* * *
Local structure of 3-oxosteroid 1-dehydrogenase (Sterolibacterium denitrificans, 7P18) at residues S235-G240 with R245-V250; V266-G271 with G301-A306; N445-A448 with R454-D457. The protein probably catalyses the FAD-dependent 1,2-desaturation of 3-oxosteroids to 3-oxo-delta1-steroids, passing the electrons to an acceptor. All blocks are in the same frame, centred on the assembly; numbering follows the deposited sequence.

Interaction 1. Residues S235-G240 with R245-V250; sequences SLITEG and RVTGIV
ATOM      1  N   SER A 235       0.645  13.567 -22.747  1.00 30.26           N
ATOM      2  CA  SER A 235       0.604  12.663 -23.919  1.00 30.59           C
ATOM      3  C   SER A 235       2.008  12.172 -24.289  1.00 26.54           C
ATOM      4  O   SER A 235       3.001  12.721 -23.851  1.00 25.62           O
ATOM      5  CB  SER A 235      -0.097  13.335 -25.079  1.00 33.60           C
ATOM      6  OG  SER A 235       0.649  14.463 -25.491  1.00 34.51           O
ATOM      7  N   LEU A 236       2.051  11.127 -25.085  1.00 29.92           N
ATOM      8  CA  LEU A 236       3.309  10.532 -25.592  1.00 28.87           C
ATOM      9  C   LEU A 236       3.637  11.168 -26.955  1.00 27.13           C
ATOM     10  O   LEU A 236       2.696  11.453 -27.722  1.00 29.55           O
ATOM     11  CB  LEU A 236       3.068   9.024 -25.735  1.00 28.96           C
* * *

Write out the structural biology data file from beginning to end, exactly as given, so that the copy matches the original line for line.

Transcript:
Local structure of 3-oxosteroid 1-dehydrogenase (Sterolibacterium denitrificans, 7P18) at residues S235-G240 with R245-V250; V266-G271 with G301-A306; N445-A448 with R454-D457. The protein probably catalyses the FAD-dependent 1,2-desaturation of 3-oxosteroids to 3-oxo-delta1-steroids, passing the electrons to an acceptor. All blocks are in the same frame, centred on the assembly; numbering follows the deposited sequence.

Interaction 1. Residues S235-G240 with R245-V250; sequences SLITEG and RVTGIV
ATOM      1  N   SER A 235       0.645  13.567 -22.747  1.00 30.26           N
ATOM      2  CA  SER A 235       0.604  12.663 -23.919  1.00 30.59           C
ATOM      3  C   SER A 235       2.008  12.172 -24.289  1.00 26.54           C
ATOM      4  O   SER A 235       3.001  12.721 -23.851  1.00 25.62           O
ATOM      5  CB  SER A 235      -0.097  13.335 -25.079  1.00 33.60           C
ATOM      6  OG  SER A 235       0.649  14.463 -25.491  1.00 34.51           O
ATOM      7  N   LEU A 236       2.051  11.127 -25.085  1.00 29.92           N
ATOM      8  CA  LEU A 236       3.309  10.532 -25.592  1.00 28.87           C
ATOM      9  C   LEU A 236       3.637  11.168 -26.955  1.00 27.13           C
ATOM     10  O   LEU A 236       2.696  11.453 -27.722  1.00 29.55           O
ATOM     11  CB  LEU A 236       3.068   9.024 -25.735  1.00 28.96           C